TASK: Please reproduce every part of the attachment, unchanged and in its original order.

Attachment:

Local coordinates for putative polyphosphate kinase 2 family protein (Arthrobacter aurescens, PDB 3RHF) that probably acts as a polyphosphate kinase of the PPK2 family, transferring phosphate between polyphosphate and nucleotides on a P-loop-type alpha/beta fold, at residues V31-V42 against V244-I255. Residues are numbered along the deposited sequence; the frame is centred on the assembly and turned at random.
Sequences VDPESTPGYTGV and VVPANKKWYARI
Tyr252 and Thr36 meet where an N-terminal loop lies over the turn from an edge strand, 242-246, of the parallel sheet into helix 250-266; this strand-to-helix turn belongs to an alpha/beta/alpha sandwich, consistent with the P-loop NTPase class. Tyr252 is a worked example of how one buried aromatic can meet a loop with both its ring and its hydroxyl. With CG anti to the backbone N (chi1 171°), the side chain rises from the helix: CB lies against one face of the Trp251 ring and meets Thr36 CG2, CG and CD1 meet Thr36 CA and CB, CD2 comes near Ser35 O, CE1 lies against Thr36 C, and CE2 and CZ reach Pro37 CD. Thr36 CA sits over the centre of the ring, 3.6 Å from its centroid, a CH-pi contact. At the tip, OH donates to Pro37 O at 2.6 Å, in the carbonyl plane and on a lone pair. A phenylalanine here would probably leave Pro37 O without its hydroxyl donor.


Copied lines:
Local coordinates for putative polyphosphate kinase 2 family protein (Arthrobacter aurescens, PDB 3RHF) that probably acts as a polyphosphate kinase of the PPK2 family, transferring phosphate between polyphosphate and nucleotides on a P-loop-type alpha/beta fold, at residues V31-V42 against V244-I255. Residues are numbered along the deposited sequence; the frame is centred on the assembly and turned at random.
Sequences VDPESTPGYTGV and VVPANKKWYARI
Tyr252 and Thr36 meet where an N-terminal loop lies over the turn from an edge strand, 242-246, of the parallel sheet into helix 250-266; this strand-to-helix turn belongs to an alpha/beta/alpha sandwich, consistent with the P-loop NTPase class. Tyr252 is a worked example of how one buried aromatic can meet a loop with both its ring and its hydroxyl. With CG anti to the backbone N (chi1 171°), the side chain rises from the helix: CB lies against one face of the Trp251 ring and meets Thr36 CG2, CG and CD1 meet Thr36 CA and CB, CD2 comes near Ser35 O, CE1 lies against Thr36 C, and CE2 and CZ reach Pro37 CD. Thr36 CA sits over the centre of the ring, 3.6 Å from its centroid, a CH-pi contact. At the tip, OH donates to Pro37 O at 2.6 Å, in the carbonyl plane and on a lone pair. A phenylalanine here would probably leave Pro37 O without its hydroxyl donor.